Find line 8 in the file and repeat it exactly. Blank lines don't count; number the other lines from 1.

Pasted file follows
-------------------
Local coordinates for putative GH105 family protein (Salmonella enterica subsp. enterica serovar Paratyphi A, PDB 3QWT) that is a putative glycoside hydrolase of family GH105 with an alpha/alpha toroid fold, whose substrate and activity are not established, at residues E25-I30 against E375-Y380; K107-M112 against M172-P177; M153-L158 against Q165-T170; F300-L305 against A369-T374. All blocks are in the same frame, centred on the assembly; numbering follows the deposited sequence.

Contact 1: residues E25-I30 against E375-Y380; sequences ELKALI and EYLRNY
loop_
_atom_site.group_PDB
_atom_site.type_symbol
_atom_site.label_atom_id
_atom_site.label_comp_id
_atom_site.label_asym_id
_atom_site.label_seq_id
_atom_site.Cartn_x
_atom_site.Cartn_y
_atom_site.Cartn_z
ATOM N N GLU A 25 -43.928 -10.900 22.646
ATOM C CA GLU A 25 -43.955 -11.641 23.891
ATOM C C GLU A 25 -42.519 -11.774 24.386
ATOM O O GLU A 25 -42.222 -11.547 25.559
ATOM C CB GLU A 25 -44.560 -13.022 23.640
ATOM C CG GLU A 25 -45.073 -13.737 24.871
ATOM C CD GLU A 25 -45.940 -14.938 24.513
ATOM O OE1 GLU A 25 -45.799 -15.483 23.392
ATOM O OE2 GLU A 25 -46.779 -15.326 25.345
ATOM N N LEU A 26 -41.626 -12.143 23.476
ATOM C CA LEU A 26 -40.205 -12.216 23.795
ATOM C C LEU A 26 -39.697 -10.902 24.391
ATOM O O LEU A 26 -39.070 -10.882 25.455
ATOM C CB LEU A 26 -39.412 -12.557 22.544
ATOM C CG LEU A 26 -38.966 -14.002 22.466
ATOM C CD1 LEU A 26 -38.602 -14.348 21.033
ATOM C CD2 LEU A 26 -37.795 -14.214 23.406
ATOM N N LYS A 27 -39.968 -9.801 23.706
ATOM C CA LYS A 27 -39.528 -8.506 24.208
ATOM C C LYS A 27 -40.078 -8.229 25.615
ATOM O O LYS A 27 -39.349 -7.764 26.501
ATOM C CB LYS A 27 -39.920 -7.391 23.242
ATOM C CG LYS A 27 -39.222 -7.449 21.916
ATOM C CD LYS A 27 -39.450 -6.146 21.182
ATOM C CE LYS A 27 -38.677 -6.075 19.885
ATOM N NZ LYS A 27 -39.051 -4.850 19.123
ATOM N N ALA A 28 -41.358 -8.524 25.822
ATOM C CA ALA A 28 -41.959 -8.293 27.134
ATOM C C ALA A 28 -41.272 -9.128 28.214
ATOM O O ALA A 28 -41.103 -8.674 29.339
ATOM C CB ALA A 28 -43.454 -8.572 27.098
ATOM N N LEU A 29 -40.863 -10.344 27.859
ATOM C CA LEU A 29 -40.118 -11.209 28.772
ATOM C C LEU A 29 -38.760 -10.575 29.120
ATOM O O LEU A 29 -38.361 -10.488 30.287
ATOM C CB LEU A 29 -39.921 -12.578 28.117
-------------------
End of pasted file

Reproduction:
_atom_site.label_asym_id